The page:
Two Anchorage restaurants, Kriner’s Diner and Litter Dipper, both remained open on Saturday, Aug. 8, amid growing sanctions from Mayor Ethan Berkowitz’s administration.
The diners have become a rallying point for local residents who are fed up with increasingly burdensome COVID-19 mandates that have crippled area businesses.
Despite ongoing $600 a day fines and legal pressure from the Anchorage Municipality, these family-owned and operated diners have dug in against a mayor they believe has overstepped his rightful authority.
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Kriner’s Diner was again packed to the gills on Aug. 8 with enthusiastic customers who lined up outside the restaurant at 9 a.m. for a chance to support a business that many residents see as ground zero in a stand for freedom amid COVID-19 restrictions. Across town, Little Dippers followed suit. Customers continued to offer cash donations to owner Andy Kriner so he could pay municipal fines and stay open.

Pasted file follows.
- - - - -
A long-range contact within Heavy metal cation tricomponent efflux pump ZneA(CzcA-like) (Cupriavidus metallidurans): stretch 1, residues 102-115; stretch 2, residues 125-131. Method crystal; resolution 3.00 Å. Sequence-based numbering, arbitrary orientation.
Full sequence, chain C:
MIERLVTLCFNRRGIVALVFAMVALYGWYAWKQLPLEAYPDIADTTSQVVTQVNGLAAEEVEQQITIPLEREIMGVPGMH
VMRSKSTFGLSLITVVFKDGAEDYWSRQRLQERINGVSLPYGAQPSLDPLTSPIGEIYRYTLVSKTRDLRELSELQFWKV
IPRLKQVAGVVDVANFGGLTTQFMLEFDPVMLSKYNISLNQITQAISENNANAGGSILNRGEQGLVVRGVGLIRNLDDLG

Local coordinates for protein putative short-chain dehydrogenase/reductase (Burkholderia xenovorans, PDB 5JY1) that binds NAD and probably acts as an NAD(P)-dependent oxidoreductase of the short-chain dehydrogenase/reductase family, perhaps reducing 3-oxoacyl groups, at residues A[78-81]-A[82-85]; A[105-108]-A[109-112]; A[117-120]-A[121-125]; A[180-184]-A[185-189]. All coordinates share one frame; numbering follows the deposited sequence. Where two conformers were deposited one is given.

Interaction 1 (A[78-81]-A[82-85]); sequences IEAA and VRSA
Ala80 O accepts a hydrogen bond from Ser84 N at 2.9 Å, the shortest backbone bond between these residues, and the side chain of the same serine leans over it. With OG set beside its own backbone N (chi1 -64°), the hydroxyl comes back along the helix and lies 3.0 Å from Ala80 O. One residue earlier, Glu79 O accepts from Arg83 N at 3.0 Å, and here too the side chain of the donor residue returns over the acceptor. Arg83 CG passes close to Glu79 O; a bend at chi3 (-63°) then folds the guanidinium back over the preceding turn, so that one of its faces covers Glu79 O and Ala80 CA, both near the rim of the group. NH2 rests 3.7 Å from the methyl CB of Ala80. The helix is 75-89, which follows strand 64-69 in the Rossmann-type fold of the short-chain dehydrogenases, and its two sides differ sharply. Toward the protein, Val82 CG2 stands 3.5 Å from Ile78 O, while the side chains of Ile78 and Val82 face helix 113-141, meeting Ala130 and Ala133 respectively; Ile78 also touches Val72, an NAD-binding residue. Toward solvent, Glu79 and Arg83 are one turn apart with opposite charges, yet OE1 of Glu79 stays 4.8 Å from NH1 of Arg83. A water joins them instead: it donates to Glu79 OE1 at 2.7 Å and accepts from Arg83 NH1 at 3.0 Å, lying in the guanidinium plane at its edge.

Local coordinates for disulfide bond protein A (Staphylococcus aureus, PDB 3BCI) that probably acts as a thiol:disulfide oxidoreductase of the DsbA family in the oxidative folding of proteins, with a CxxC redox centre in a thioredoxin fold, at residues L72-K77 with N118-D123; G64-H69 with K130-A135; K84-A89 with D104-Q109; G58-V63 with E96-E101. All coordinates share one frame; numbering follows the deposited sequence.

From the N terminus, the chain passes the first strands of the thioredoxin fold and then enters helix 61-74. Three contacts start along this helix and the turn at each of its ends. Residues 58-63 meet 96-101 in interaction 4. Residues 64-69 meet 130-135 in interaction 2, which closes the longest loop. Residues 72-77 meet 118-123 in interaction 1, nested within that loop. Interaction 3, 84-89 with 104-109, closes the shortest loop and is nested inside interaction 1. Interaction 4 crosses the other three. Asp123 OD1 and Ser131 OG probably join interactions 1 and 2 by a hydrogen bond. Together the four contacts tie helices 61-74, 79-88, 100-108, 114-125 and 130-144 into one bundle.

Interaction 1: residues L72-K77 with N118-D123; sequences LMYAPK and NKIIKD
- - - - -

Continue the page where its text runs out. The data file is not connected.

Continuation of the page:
Some customers drove more than 100 miles just to show their support and eat at the defiant diners.
On Friday a District Court judge ordered Kriner’s Diner to close. Their refused has put pressure on Mayor Berkowitz and his effort to halt all indoor dining across the city.
The mayor did not intervene on Saturday, but it remains to be seen how long these establishments will be able to hold out against an administration bent on keeping them closed.
The mayor’s 15th emergency order imposes limits on most outdoor gatherings and restricts bars and nightclubs to takeout or delivery. Restaurants and breweries are banned from indoor service and bingo halls and theaters must close completely. Churches can’t accommodate more than 15 congregants.
Berkowitz has blasted those who oppose his emergency orders, accusing them of politicizing COVID-19 and claiming that his mandates are necessary to keep Anchorage safe from what he calls a “lethal” virus. As of Aug. 8, the city of 290,000 residents had just 24 people hospitalized with COVID-19. Two of those are on ventilators. Hospital capacity includes 111 available non-ICU beds, 31 ICU beds and 127 available ventilators in addition to 25 pediatric ventilators. Over the past five months, Anchorage has recorded 14 COVID-19 related deaths.